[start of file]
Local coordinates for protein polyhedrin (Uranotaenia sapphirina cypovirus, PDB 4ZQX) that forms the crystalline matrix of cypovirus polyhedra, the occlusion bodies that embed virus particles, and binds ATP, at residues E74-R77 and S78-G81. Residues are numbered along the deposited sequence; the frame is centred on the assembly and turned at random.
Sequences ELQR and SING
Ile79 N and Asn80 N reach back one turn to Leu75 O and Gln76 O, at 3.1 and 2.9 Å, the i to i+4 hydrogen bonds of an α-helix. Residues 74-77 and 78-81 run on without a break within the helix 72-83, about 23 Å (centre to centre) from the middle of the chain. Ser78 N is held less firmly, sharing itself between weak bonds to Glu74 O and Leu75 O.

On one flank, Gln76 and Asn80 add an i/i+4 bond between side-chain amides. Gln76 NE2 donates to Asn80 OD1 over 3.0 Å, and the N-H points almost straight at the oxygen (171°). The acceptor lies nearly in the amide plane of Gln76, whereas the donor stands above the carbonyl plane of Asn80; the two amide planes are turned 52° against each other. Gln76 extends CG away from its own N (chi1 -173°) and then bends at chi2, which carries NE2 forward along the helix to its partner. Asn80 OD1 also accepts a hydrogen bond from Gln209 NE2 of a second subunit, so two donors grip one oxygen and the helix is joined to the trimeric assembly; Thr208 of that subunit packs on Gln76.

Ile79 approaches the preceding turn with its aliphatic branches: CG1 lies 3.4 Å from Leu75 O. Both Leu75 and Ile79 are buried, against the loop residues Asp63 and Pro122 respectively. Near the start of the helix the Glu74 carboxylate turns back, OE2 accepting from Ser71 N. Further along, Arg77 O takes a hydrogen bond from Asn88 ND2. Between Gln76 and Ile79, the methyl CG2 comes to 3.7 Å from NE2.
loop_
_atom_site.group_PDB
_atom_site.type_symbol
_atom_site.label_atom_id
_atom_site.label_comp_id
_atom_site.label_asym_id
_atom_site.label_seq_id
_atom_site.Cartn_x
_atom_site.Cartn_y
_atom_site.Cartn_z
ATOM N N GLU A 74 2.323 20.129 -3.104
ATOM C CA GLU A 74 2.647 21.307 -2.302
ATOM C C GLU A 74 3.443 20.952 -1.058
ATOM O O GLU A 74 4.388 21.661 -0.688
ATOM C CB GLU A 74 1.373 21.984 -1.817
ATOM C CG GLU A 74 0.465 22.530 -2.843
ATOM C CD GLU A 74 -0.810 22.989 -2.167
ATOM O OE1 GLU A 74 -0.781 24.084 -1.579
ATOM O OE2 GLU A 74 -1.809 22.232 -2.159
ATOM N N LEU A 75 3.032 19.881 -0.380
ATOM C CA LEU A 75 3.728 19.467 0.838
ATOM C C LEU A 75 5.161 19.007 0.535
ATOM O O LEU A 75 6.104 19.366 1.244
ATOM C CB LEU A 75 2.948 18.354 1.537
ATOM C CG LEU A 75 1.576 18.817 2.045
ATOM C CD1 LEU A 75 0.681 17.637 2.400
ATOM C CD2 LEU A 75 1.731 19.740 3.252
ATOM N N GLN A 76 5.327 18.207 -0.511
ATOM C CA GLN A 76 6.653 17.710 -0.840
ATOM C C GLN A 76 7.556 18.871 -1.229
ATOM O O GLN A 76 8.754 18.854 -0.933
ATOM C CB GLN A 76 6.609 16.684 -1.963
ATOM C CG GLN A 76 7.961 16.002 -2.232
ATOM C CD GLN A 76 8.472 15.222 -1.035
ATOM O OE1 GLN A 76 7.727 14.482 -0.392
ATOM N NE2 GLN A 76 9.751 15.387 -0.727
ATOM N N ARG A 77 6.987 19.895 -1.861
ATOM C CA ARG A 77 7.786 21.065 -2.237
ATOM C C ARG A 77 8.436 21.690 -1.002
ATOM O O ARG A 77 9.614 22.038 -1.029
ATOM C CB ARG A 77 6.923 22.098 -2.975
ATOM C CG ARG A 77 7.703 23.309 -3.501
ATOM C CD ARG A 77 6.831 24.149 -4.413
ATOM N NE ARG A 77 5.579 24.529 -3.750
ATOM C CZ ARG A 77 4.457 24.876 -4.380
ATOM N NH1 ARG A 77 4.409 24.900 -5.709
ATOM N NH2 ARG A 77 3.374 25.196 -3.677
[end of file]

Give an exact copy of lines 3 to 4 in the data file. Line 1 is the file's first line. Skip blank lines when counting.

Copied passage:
Ile79 N and Asn80 N reach back one turn to Leu75 O and Gln76 O, at 3.1 and 2.9 Å, the i to i+4 hydrogen bonds of an α-helix. Residues 74-77 and 78-81 run on without a break within the helix 72-83, about 23 Å (centre to centre) from the middle of the chain. Ser78 N is held less firmly, sharing itself between weak bonds to Glu74 O and Leu75 O.

On one flank, Gln76 and Asn80 add an i/i+4 bond between side-chain amides. Gln76 NE2 donates to Asn80 OD1 over 3.0 Å, and the N-H points almost straight at the oxygen (171°). The acceptor lies nearly in the amide plane of Gln76, whereas the donor stands above the carbonyl plane of Asn80; the two amide planes are turned 52° against each other. Gln76 extends CG away from its own N (chi1 -173°) and then bends at chi2, which carries NE2 forward along the helix to its partner. Asn80 OD1 also accepts a hydrogen bond from Gln209 NE2 of a second subunit, so two donors grip one oxygen and the helix is joined to the trimeric assembly; Thr208 of that subunit packs on Gln76.